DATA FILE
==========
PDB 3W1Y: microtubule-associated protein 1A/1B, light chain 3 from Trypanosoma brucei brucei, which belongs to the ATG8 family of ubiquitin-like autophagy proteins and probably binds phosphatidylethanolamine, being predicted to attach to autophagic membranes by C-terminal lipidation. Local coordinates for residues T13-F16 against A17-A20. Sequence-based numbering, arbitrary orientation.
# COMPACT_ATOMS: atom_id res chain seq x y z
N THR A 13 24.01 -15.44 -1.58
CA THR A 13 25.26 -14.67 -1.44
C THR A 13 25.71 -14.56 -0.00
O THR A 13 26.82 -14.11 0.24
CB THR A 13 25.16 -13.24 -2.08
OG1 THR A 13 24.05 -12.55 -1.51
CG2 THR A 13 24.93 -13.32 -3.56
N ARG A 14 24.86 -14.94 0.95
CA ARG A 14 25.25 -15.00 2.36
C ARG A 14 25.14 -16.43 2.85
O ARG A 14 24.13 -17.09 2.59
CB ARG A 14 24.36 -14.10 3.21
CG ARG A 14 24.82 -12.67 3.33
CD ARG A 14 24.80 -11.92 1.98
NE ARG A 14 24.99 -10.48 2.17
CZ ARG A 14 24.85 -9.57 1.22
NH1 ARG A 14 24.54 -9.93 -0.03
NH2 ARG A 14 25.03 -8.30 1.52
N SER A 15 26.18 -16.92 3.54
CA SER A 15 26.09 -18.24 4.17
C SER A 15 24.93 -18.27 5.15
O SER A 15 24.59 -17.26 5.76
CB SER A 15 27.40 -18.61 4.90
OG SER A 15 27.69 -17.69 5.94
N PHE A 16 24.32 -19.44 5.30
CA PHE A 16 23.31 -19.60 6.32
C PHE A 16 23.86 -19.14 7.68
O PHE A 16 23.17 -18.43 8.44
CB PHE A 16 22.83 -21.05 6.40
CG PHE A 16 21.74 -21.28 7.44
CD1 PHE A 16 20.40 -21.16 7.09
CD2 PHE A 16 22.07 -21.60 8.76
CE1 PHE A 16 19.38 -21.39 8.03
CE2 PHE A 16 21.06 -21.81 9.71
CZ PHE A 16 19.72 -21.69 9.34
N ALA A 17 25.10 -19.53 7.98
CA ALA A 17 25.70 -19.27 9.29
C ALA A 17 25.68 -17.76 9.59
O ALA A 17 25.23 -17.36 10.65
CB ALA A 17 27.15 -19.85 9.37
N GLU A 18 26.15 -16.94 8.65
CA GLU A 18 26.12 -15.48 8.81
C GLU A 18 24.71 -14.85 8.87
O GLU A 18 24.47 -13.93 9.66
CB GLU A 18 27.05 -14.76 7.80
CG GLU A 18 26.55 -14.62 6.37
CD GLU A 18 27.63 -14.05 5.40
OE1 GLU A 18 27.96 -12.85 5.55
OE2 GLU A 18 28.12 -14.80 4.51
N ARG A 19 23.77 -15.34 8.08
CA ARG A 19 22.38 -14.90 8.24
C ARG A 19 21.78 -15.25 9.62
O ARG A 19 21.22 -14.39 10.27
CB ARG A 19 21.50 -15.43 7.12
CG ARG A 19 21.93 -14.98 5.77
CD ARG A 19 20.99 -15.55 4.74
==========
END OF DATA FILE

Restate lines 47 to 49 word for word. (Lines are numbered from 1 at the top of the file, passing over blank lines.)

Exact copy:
CB GLU A 18 27.05 -14.76 7.80
CG GLU A 18 26.55 -14.62 6.37
CD GLU A 18 27.63 -14.05 5.40